Licensing victory for new London gay bar

By Daniel Woolfson

- Last updated on GMT

Victory: Bloc South was awarded a 5am licence
Victory: Bloc South was awarded a 5am licence

Related tags Lambeth council Bar

A new high-profile gay bar in London’s Vauxhall has been granted a 5am licence after lawyers scored a rare victory with the local council’s licensing authority.

Lambeth Council’s sub-committee granted the license to Bloc South, the latest venture by stalwart gay club owner Wayne Shires on Vauxhall Triangle, on 31 January, after many Lambeth residents supported its application in spite of numerous objections.

Licensing lawyer Andrew Wong of Keystone Law said: “The grant of the new licence is fantastic news for the LGBTQ community, particularly following the closure of so many iconic venues in recent times.”

Opposing authorities cited Lambeth Council’s 'Hours Policy' at the hearing, which dictates new nightclubs close no later than 2am.

Policy applied flexibly

But the committee conceded, given the individual circumstances and the level of support from local residents, that the policy could be applied flexibly and that, in the case of Bloc South, it was prepared to make an exception.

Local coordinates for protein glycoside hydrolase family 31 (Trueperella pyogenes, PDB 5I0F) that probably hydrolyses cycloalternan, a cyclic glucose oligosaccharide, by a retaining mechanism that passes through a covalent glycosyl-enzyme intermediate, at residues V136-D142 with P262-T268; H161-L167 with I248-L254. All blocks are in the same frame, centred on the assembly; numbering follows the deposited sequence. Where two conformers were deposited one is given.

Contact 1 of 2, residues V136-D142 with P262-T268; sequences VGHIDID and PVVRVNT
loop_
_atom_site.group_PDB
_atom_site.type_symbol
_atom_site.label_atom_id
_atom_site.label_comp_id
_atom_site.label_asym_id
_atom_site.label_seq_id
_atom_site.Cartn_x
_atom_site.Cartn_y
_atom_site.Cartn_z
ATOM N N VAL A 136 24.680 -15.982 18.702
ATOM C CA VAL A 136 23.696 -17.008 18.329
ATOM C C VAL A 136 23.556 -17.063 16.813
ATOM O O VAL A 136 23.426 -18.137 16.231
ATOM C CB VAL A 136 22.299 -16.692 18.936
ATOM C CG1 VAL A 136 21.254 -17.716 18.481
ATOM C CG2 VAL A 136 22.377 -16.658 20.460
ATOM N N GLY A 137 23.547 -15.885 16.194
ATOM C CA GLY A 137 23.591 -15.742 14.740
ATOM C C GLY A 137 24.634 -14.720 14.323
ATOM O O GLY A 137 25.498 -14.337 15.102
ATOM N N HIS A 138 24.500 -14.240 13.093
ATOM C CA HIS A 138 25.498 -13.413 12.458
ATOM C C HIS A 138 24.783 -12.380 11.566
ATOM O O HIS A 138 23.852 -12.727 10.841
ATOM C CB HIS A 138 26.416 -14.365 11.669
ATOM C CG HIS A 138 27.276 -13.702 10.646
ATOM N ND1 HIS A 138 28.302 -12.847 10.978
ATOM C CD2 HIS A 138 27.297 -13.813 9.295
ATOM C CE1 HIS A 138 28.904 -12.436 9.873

Lord Brian Paddick, the former Police Borough Commander of Lambeth and candidate for London Mayor, wrote in support of the application: “The sub-committee will be aware of trends in the LGBTQ community in recent years, including the closing of many LGBTQ venues in London in general and south London in particular."

Inherent danger

He added: “There has also been a move to arranging to meet people ‘online’ with the inherent dangers associated with not meeting in a neutral location first.

“In my opinion, there is a real need for ‘safe spaces’ for members of the LGBTQ community to meet and socialise and I believe Wayne’s application is timely and desirable.”

Earlier this month, Lambeth Council granted iconic gay pub the Royal Vauxhall Tavern mixed use (sui generis) classification​, meaning potential developers would have to fight for planning permission to change its use.

Related topics Licensing law

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